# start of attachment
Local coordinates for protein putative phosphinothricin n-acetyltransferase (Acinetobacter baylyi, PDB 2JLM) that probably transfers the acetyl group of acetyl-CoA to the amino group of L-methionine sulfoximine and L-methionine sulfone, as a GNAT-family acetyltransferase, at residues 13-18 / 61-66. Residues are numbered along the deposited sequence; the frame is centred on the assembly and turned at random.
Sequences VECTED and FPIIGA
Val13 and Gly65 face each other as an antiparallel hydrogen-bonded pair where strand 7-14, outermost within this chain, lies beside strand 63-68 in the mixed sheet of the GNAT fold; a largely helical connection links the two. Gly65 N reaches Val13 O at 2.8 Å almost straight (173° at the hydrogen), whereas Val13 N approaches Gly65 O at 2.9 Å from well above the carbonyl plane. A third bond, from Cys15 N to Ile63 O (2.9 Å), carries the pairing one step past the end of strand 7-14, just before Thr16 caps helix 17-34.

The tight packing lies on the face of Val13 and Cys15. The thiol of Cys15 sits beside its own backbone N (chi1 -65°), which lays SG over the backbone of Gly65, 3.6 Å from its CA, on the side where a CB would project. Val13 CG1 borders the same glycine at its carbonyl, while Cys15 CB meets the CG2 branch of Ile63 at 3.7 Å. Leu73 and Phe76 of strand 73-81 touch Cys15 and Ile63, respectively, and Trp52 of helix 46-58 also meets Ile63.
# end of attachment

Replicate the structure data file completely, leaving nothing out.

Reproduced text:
Local coordinates for protein putative phosphinothricin n-acetyltransferase (Acinetobacter baylyi, PDB 2JLM) that probably transfers the acetyl group of acetyl-CoA to the amino group of L-methionine sulfoximine and L-methionine sulfone, as a GNAT-family acetyltransferase, at residues 13-18 / 61-66. Residues are numbered along the deposited sequence; the frame is centred on the assembly and turned at random.
Sequences VECTED and FPIIGA
Val13 and Gly65 face each other as an antiparallel hydrogen-bonded pair where strand 7-14, outermost within this chain, lies beside strand 63-68 in the mixed sheet of the GNAT fold; a largely helical connection links the two. Gly65 N reaches Val13 O at 2.8 Å almost straight (173° at the hydrogen), whereas Val13 N approaches Gly65 O at 2.9 Å from well above the carbonyl plane. A third bond, from Cys15 N to Ile63 O (2.9 Å), carries the pairing one step past the end of strand 7-14, just before Thr16 caps helix 17-34.

The tight packing lies on the face of Val13 and Cys15. The thiol of Cys15 sits beside its own backbone N (chi1 -65°), which lays SG over the backbone of Gly65, 3.6 Å from its CA, on the side where a CB would project. Val13 CG1 borders the same glycine at its carbonyl, while Cys15 CB meets the CG2 branch of Ile63 at 3.7 Å. Leu73 and Phe76 of strand 73-81 touch Cys15 and Ile63, respectively, and Trp52 of helix 46-58 also meets Ile63.